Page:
Gaby Hoffman: I shave my legs because I like the way it feels, but otherwise, I’m hairy. So yes, Sebastian knew what he was getting when he called me.

Have you each had films in Sundance before?

Gaby Hoffman: No.

Michael Cera: I have. I was here for Paper Heart and The End of Love last year.

How does this experience compare to your previous Sundances?

Michael Cera: It’s different. For me, all three have been very different. Paper Heart was kind of intense because we were here the whole week kind of carrying the movie. Last year, I was here with my friend’s movie and I was just coming out to see it and hang out and I was here for like three days, and it was very easy and stress-free. I wasn’t working, I was kind of just having fun. It was great. This week has been really fun so far, but we’re at the halfway point and we’re all taking a big breath right now, getting ready for the next three days.

Do you think Jamie provokes some of the awkwardness, where it could have been a lot smoother if he’d been more accepting that he got himself into this with Crystal Fairy?

Michael Cera: Yeah, I think so. I think he’s addicted to negativity or something because all these other people are having a great time seemingly. I don’t know about Crystal. Maybe Crystal’s having a weird time in her life, but the brothers are pretty easy and they’re so easygoing that his negativity doesn’t even have an effect on them.

Addiction to negativity is a really good point.

Michael Cera: Right, it’s a battle of wills where he needs things to be negative or something. Yeah, I think he’s a big part of it. I think he’s having a weird time in his life and he’s trying to drag people down.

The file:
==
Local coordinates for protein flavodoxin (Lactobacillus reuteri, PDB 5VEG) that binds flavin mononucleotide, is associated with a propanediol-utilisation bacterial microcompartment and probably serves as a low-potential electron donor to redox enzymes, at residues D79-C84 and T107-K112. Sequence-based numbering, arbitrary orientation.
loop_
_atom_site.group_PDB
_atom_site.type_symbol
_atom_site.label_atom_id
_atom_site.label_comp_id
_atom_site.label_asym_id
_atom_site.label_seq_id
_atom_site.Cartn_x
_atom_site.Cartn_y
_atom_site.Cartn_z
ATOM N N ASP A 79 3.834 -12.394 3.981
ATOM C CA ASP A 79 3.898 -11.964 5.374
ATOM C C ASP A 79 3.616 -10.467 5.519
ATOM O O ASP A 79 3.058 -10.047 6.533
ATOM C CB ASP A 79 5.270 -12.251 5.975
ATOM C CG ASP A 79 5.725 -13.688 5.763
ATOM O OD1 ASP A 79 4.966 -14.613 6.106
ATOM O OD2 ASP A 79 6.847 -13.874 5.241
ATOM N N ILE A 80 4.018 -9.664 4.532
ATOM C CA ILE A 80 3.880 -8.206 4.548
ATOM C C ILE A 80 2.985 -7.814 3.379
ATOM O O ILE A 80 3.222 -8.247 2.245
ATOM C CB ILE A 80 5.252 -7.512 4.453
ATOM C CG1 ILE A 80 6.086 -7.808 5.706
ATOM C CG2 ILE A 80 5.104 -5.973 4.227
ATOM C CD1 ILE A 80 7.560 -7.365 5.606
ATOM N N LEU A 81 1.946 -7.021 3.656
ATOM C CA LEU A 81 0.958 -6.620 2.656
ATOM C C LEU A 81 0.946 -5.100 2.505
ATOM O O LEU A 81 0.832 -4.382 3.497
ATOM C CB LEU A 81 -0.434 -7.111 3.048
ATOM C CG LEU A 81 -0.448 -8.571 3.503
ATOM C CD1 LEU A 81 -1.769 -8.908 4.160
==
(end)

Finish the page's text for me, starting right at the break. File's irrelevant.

Gaby, did you expect the nude scene to be so confronting?

Gaby Hoffman: I didn’t think about it. I thought it sounded funny. I thought the idea that she walks back into the room and drops her towel with these four boys and then takes these pebbles out, I just thought it was funny. Again, the nudity doesn’t bother me so I was just happy to provide a moment that was going to work.

Michael, I was at the TCA session for “Arrested Development” and saw some of the funny clips they showed, including you in the shower.

Gaby Hoffman: You have a nude scene too?

Michael Cera: You know it. It’s an 18-minute scene. Just a shower. The show got really experimental and abstract.

Gaby Hoffman: It’s just like Irreversible, the 45 minute rape scene.

Michael Cera: Oh my God, yeah, it’s like that. “Arrested”’s like Irreversible.

Gaby Hoffman: “Arrested Development” goes Irreversible with a 20 minute shower scene.

Since that’s the only scene I’ve seen of you in the new shows, what’s going on for George Michael in that scene?

Michael Cera: Well, all I can say is it’s actually more hard to watch than the rape scene in Irreversible, if you can imagine. That’s the experiment of it. Me in the shower for 18 minutes.

Gaby Hoffman: And then Michael Haneke is going to do a version in two different languages.

Gaby, I was a big fan of Volcano.

Gaby Hoffman: Are you kidding?

Not at all. Are you aware of the movie Detention, which references Volcano?

Gaby Hoffman: No.

Well, there is a movie called Detention all about ‘90s nostalgia, and one of the things they call out is Volcano.

Gaby Hoffman: Wow.

Michael Cera: You know, I don’t know what Volcano is.

Gaby Hoffman: It’s one of the worst movies ever made, but it paid for my college education and bought me a house.

Michael Cera: It’s a big movie.

Gaby Hoffman: It was a huge movie I made when I was 15 with Tommy Lee Jones about a volcano erupting under L.A. but the weirdest thing is that same year, they made another movie about a volcano erupting in L.A.

Michael Cera: What was that movie?

Gaby Hoffman: Dante’s Peak.

No, no. Dante’s Peak wasn’t in L.A. That’s why Volcano was awesome, because it was in the city.

Gaby Hoffman: I don’t think I even saw Volcano.

And it was a metaphor for racism.

Gaby Hoffman: Really?

Michael Cera: Really?

Gaby Hoffman: Are you sure?

Don’t you remember the ash at the end when finally everyone looked the same?

Gaby Hoffman: Oh wow. That’s interesting. Now I want to watch it again.


Make sure to check out all of Crave Online's coverage of the 2013 Sundance Film Festival here!

Photo Credit: Sofa Subercaseaux

Fred Topel is a staff writer at CraveOnline. Follow him on Twitter at @FredTopel.